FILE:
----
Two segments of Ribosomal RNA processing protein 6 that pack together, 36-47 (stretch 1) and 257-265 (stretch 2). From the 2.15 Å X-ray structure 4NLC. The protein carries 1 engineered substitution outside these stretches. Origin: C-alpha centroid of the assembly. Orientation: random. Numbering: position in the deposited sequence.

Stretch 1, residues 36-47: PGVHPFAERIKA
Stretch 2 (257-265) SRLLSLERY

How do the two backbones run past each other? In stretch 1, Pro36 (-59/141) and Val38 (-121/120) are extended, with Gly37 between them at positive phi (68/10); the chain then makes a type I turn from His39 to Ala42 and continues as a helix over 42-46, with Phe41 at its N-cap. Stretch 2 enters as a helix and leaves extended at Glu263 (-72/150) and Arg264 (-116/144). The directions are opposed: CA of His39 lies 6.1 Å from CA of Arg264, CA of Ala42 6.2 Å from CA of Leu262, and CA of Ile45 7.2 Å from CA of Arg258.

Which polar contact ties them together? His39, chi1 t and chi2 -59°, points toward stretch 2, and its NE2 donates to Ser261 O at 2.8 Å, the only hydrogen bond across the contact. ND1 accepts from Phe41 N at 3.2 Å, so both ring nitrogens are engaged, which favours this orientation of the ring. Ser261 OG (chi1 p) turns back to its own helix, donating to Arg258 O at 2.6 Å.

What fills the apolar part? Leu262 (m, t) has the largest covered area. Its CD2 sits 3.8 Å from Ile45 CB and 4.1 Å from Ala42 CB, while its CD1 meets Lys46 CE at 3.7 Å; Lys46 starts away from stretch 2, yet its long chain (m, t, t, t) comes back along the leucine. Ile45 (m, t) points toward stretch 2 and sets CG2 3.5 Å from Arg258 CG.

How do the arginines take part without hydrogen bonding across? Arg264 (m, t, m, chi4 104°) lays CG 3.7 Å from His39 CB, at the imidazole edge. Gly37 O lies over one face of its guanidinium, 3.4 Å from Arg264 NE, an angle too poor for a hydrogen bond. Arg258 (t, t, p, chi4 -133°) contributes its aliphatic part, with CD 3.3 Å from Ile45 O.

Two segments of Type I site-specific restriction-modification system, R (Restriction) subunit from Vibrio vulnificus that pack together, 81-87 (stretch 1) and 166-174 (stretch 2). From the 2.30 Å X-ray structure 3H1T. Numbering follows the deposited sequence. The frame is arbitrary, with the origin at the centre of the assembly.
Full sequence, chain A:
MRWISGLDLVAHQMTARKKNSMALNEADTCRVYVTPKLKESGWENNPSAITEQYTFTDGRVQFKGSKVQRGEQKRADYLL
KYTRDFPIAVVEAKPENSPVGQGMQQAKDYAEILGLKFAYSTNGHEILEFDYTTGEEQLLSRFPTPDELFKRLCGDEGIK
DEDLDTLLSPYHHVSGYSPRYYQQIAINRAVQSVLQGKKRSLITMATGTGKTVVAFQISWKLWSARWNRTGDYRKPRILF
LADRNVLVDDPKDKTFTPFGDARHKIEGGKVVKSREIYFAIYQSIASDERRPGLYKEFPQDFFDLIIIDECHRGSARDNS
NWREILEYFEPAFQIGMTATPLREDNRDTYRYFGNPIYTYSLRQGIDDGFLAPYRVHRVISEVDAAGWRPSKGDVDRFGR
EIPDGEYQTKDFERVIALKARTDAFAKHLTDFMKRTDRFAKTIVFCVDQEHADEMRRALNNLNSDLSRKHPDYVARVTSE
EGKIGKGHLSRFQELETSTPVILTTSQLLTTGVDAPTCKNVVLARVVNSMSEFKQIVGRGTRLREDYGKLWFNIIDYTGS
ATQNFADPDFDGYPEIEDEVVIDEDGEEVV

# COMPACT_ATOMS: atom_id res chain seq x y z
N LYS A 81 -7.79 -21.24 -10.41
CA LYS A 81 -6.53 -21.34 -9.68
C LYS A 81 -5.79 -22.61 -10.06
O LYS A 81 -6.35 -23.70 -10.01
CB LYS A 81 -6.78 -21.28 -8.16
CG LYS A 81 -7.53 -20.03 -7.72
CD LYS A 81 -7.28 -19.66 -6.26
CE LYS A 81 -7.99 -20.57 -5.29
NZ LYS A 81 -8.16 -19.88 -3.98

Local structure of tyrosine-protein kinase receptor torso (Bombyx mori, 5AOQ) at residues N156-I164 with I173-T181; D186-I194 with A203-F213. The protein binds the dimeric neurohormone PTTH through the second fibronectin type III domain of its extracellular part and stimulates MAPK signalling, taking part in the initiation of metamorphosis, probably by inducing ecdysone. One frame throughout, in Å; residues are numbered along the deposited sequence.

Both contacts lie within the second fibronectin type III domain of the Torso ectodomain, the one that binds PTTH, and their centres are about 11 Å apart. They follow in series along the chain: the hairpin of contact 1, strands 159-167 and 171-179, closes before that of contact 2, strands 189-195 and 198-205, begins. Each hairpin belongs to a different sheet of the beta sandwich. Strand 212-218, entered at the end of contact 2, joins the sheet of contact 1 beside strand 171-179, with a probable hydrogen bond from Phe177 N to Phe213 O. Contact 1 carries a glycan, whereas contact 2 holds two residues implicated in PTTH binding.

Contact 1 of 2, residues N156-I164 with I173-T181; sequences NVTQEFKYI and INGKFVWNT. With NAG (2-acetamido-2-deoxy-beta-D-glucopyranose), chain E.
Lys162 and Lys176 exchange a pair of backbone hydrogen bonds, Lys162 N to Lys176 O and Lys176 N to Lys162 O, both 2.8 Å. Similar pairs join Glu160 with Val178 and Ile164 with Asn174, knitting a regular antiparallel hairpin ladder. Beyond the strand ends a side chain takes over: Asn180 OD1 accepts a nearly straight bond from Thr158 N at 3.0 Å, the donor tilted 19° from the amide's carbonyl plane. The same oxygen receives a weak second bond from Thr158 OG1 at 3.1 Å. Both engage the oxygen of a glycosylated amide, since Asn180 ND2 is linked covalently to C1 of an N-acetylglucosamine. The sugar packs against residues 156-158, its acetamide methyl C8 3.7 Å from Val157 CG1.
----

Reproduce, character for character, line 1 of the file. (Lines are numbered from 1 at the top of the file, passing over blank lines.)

Two segments of Ribosomal RNA processing protein 6 that pack together, 36-47 (stretch 1) and 257-265 (stretch 2). From the 2.15 Å X-ray structure 4NLC. The protein carries 1 engineered substitution outside these stretches. Origin: C-alpha centroid of the assembly. Orientation: random. Numbering: position in the deposited sequence.